Generally, a combination of ladylike reticence and consideration for the insecurities of my fellow bloggers prevents me from mentioning the great state which I call home. Extraordinary circumstances, however, have at last overcome my scruples. In the light of todayâ€™s Supreme Court ruling forbidding states, cities and municipalities from forbidding handgun ownership, and before Scalia and company begin ostentatiously flinging sidearms to a cheering populace, I feel it is my duty to point out the leadership role of the land of my birth. In the fight to uphold the blessed Second Amendment of the Constitution of these here United States, Texas has always been a shining beacon of hope to the teeming masses who struggle for their God-given right to own unlicensed semi-automatics and carry a Colt .45 in any diaper bag.
Twenty years ago, on June 23, a scientist relatively unknown outside his field went before the Senate to give testimony about the greenhouse effect. Dr. James Hansen, of NASA’s Goddard Institute for Space Sciences (GISS) and Columbia University, went before Congress this week to tell the government and the country again what they didn’t want to hear – that human civilization was responsible for heating up the Earth’s climate and that we had only so much time before our activities shoved the climate, and possibly our own civilization, irreversibly over a metaphorical cliff. Continue reading
Expect the average net worth of a member of Congress â€” now about $1.5 million â€” to take another leap upward. That’s because five members of the Supreme Court decided that wealth, as speech, cannot be regulated. In doing so, the Roberts court continued to dismantle the “fairness” logic of past congressional attempts at campaign finance reform by labeling such reforms as censorship.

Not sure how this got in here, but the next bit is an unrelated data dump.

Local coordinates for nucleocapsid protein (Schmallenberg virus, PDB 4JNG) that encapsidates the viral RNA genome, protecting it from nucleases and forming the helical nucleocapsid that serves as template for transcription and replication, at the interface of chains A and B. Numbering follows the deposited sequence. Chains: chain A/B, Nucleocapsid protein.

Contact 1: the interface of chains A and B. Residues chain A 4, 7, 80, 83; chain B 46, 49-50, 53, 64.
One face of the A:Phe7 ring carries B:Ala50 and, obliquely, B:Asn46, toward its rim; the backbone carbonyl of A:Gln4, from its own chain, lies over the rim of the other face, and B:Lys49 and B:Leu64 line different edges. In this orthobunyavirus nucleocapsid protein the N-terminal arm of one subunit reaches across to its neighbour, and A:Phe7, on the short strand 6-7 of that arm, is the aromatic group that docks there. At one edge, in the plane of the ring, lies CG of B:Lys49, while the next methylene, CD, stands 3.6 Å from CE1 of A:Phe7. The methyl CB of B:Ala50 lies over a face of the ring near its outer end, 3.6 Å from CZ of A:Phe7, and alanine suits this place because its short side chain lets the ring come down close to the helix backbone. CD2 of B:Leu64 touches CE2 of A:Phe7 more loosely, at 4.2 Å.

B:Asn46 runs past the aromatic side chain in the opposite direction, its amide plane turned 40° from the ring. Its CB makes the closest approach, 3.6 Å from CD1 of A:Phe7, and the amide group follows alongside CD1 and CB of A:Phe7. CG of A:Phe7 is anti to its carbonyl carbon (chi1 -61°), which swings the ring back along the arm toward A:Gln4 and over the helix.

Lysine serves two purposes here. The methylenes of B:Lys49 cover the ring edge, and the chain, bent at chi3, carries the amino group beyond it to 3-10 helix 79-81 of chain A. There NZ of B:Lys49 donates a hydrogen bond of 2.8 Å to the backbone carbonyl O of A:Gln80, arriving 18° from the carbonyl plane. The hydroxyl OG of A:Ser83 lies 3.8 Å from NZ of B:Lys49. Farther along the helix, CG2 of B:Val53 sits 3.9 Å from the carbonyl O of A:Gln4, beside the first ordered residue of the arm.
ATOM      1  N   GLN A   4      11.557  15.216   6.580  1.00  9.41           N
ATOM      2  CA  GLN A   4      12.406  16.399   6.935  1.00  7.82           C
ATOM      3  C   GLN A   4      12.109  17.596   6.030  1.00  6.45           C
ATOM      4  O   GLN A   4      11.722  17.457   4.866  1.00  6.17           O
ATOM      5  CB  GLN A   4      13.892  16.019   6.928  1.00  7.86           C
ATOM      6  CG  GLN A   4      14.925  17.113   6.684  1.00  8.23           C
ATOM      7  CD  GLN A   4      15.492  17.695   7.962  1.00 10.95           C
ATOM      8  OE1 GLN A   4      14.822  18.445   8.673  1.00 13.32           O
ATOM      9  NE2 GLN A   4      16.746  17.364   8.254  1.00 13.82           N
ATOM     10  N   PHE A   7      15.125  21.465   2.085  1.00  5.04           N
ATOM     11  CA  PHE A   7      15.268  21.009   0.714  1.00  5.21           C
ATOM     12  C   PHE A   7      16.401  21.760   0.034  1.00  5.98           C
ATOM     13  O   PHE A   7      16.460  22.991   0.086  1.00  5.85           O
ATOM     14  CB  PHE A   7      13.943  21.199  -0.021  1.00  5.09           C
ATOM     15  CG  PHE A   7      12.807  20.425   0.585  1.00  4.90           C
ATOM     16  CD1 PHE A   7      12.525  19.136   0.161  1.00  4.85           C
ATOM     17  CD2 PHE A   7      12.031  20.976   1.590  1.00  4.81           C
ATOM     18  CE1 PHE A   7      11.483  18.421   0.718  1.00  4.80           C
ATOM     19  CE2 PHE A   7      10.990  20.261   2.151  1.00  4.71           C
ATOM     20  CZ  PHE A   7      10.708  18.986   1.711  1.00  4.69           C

In a 5-4 decision, the Court ruled that it is unconstitutional to allow candidates facing self-financing, wealthy opponents to accept larger-than-normal contributions. This decision will decrease the number of financially viable congressional candidates.
Most Democrats in the two houses of Congress balk at initiating impeachment proceedings against President Bush. We assume it’s because, like a woman living with a rageaholic husband, they prefer to let their Republican colleagues lie as if they were sleeping dogs.
Is there something else that Democratic senators and members of the House of Representatives are afraid of? Perhaps they fear that impeaching the president might stir up buried shame on the part of many who voted for Bush. Americans already brought down their wrath on the administration in the 2006 election, as well as in polls. Rub any shame on their part about being “low-information voters” in their face and they just might kill the messengers. Continue reading
by Douglas J. Belcher
In the absence of a grand technological theory that can explain the Universe, such as a Unified Field Theory (nerds can hope), or resolution of the questions raised by more dialectical interpretations of history, many scholars opt for media theory because the items such theory discusses are more accessible in our day-to-day lives. The science-fictional proliferation of portable gizmos and the ubiquity of the silicon chip can give the ordinary citizen pause, and books about media theory are frequently written to answer the somewhat vexing questions that arise.
Media professor and popular blogger Siva Vaidhyanathan investigates with 2004′s The Anarchist in the Library. Mr. Vaidhyanathan, hereafter referred to as V, notes in the inlet of the book that â€œbattle lines are being drawn,â€ between Freedom and Control, and that the real world has begun to resemble the virtual world. (Or is it, the other way around?) On the one side, he writes, are corporations, judges, the military etc, and on the other are â€œliberatorsâ€, hackers, libertarians, artists and dissidents.